Author: Dennis W. Carlton & Allan L. Shampine
Published: April 24, 2013
Publication: Journal of Competition Law & Economics
This article acknowledges that hold-up can lead to inefficient standard setting and defines FRAND through the application of economic principles. It explains that “[t]he reduction in alternatives that results from the adoption of the standard can raise the maximum royalty rate that the patent holder demands (ex post) above the ex ante incremental value created by use of the patented technology,” and thus creates opportunities for hold-up. The reasonable royalty for FRAND purposes, the article argues, is equal to “the royalty that would have been negotiated ex ante, before the patented technology at issue had been adopted into the standard and prior to the licensee incurring sunk costs. The maximum royalty ex ante is based on the incremental value that the technology brings to the licensee compared to the next best alternative available.” The article also discusses the interpretation of non-discrimination in the context of FRAND. It argues that the non-discrimination principle means that “similarly situated” licensees should pay the same royalty rate, and that licensees are similarly situated “if ex ante they expect to obtain the same incremental value from the patented technology compared to the next best alternative available to be incorporated into the standard.”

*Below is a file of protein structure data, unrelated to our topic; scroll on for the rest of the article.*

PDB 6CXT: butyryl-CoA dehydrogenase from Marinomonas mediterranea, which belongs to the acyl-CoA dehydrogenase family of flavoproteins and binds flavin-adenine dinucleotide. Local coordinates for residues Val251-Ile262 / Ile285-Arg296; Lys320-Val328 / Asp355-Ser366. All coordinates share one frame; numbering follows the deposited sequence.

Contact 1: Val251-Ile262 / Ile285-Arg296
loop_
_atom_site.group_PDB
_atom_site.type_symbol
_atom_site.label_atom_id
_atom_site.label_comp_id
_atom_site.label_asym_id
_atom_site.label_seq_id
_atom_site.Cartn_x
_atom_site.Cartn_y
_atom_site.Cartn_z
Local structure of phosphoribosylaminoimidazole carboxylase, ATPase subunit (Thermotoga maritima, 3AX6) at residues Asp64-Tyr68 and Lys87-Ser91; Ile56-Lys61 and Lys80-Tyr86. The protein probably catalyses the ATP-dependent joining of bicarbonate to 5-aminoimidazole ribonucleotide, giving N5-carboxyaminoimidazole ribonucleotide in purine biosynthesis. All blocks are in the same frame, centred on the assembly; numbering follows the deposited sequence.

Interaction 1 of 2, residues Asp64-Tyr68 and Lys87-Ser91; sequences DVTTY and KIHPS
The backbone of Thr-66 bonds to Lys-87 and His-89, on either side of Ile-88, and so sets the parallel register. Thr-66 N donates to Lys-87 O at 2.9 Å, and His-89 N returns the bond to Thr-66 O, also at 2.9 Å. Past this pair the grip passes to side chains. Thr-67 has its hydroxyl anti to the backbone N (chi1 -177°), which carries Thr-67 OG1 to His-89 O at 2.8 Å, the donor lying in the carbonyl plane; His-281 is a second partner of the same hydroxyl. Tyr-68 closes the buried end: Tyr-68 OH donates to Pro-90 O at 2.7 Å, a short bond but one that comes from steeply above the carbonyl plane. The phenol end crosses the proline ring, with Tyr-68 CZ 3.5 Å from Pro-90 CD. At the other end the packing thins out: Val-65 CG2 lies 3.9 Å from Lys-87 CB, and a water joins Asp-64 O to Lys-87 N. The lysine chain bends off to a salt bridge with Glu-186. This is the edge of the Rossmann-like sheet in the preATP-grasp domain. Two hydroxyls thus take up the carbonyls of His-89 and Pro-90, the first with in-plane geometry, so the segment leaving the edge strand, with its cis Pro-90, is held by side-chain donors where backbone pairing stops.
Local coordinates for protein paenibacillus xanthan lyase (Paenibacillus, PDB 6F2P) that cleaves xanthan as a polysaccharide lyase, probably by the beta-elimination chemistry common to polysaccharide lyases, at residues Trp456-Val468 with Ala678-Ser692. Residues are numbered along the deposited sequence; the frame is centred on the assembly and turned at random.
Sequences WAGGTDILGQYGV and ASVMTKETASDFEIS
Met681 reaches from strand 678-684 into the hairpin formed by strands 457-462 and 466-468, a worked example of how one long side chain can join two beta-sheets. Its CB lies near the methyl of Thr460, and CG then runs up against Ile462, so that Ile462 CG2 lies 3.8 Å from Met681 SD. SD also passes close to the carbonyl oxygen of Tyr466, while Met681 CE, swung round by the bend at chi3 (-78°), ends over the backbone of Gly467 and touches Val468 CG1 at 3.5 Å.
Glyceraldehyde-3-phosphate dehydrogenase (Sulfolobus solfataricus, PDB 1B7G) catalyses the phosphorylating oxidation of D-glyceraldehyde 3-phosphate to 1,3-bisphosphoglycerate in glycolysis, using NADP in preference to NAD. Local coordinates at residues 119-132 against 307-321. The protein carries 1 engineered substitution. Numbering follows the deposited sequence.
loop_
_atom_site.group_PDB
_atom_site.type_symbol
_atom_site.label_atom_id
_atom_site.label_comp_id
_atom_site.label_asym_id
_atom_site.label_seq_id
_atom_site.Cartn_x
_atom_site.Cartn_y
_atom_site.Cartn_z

One of the authors (Professor Carlton) has served as the Chief Economist in the U.S. Justice Department’s Antitrust Division.